So you want to write an app

So you’ve decided that you want to start programming applications for your mobile phone.

 Be it for money or purely an interest in development, programming on the Android platform is a fun and simple way to get started in mobile development.

If you are like a growing number of people in the world who own a smartphone  you realize that the smartphone has become more than a simple voice communication tool. It is where you can access all your social networks, emails, calendar, music, videos, entertainment and as much reference material as you need. The smartphone has rapidly become one of the most important devices in our lives.

Consider for a moment what you do before you leave your house;  keys, wallet, mobile phone. These are the three things that you will go back to your house even if it means going back through traffic, uphill with a nasty headwind. The only modern entry on that list, the mobile phone represents our ability to connect with the rest of the world. It is an amazing tool. The average smartphone user has access to more information at their fingertips than most of the people throughout the previous 1000 years of human history hand . That is an impressive assertion, that you can wiki on your smartphone if you would like.

So in a sense the smartphone turns an average person into a superhero. For instance with a wave of your wrist your smartphone can;

Never require that you stop and ask for directions. With GPS and digital maps of the world you can drive right past that creaky gas station and on to grandma’s house. This doubles as a marriage counselor for those spouses whom refuse to stop and ask for directions. Now we don’t have to!

Entertain You. Smartphones have the ability to store hours and hours worth of music and videos. Add in high-speed networks and you have a full multimedia complex at your fingertips.

Make you a “Name That Tune” Superhero. Never again will your mates bug you at the pub for not knowing the tune “Welcome To The Jungle”. Applications running on the smartphone can identify the background music playing and send all the information to you. If you like it, the program will also let you download it for a fee.

Answer Any Trivia Question. With high speed access to the internet over the phone you can literally answer any trivia question within seconds.

Play With You. Smartphones are now coming with advanced graphics and computing processors that can let you play many games right on your device.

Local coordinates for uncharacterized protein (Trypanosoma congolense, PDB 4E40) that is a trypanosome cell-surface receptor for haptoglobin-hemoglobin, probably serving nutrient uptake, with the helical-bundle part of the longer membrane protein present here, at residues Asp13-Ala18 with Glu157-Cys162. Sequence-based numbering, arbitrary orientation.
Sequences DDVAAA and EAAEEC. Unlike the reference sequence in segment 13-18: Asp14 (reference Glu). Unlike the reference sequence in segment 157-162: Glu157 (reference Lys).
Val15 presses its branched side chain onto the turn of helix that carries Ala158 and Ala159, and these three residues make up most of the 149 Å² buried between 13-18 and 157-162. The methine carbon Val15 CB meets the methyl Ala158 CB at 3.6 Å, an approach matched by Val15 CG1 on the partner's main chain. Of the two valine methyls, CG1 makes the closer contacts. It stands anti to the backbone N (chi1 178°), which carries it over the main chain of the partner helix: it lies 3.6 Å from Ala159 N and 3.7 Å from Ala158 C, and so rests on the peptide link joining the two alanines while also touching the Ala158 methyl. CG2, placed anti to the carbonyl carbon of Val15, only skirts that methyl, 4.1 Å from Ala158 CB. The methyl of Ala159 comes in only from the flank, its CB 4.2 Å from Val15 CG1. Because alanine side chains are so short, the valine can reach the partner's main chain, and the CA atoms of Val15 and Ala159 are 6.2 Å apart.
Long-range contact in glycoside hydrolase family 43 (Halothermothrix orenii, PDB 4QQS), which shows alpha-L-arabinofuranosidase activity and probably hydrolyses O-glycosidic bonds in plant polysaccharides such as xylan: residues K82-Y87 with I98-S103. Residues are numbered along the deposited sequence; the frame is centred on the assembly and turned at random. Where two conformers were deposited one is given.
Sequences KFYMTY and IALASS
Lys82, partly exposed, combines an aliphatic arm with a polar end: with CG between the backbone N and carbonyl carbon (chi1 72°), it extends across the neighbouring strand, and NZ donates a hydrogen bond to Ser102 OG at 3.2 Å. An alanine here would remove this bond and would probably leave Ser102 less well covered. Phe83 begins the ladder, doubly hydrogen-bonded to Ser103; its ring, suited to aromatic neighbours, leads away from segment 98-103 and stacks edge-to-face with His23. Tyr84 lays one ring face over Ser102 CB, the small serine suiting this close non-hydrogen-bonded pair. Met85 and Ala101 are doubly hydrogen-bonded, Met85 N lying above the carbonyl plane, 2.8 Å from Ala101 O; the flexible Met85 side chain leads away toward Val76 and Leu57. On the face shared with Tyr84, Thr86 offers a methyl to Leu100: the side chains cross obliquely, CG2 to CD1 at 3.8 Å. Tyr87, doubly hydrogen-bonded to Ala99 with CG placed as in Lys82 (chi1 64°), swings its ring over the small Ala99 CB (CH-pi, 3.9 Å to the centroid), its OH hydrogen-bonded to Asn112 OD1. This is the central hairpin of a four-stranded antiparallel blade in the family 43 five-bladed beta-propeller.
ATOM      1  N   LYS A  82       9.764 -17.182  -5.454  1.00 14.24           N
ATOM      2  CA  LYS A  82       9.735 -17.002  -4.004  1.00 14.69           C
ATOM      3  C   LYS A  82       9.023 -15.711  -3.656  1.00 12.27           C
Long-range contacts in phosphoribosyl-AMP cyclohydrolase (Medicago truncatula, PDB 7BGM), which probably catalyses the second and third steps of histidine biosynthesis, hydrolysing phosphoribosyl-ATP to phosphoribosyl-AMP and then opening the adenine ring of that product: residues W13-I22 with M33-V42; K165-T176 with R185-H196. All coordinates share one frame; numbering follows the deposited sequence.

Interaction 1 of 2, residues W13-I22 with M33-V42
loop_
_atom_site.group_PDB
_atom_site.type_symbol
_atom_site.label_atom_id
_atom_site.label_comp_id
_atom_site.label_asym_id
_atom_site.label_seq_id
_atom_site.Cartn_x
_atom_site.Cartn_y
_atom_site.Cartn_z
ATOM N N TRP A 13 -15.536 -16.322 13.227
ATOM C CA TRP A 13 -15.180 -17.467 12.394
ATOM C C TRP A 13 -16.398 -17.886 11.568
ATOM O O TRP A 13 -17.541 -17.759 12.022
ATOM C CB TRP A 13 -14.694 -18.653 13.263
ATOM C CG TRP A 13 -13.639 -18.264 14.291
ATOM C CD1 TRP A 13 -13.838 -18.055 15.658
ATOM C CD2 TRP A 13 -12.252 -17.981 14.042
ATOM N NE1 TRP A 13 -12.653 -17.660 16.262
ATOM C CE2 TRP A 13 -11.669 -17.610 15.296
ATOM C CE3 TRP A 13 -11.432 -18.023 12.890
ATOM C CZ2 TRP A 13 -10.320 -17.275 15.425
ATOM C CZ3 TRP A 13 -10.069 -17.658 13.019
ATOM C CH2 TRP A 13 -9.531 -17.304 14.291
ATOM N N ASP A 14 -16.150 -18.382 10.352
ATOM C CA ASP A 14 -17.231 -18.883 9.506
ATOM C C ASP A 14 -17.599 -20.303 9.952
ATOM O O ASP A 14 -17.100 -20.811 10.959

All of this is just a sampling of what the smartphone can do. The smartphone can do all these things because it enables mobile applications to run on the device. Mobile applications are really what drives the smartphone usage and most importantly why you are reading this article.

So where do you begin? Well the good news is the mobile application development is much easier today than it was before[1]. I started mobile development back in 2003 on the Motorola i710 handset. It was big, clunky heavy device that had a small screen and almost no data connection. It featured a heavy clamshell design useful for propping doors open or beating off potential muggers. But it was a mainstream device that allowed installation of external J2ME applications and opened the door to a lucrative opportunity to build mobile applications. Creating mobile applications for this device was long, laborious and expensive. Our first application took almost a year to complete all the way through development, certification and testing. Once the application was built there was no simple way to get the application to consumers. Each network operator and carrier had to be sold the application separately and managed their own application store or deck. Each had their own requests and requirements for the application which made it even more difficult to succeed.

But by far the most difficult part was the requirement to port to different handsets. You see handset makers and carriers each decided to interpret their own version of the write-once run-anywhere paradigm. This meant that each device and each firmware version of the device had different features and different restrictions. Imagine having to write a different desktop application for someone with a 15” monitor versus a 19” monitor. With so many device nuances it was often much easier to produce a separate build for each device. This resulted in managing somewhere in the range of a couple of hundred different builds for devices. Any changes in the codebase had to be propagated across the builds which made code management a nightmare scenario.

Luckily some very smart people saw this situation and worked very hard to remedy it. The Android operating system grew out of these platform challenges as a way to simplify and optimize the mobile experience for multiple devices. 

 Of course today things are much different. Mobile platforms are more capable, faster and the development environments provide a much wider range of tools for development. Also if you add in the availability of application stores for marketing your product, mobile development has taken some great leaps forward in terms of simplicity and effort.

Even with all the changes in the mobile development arena the core skills to develop a functional and useful mobile application remain the same. This article is designed to not only give you a good understanding of the Android programming process but also teach the art of programming for mobile devices. Over the next couple of articles we will be creating a full Android application from design to deployment. We will walk through what it will take to build a full application and go over some pitfalls to avoid and shortcuts to make your programming easier.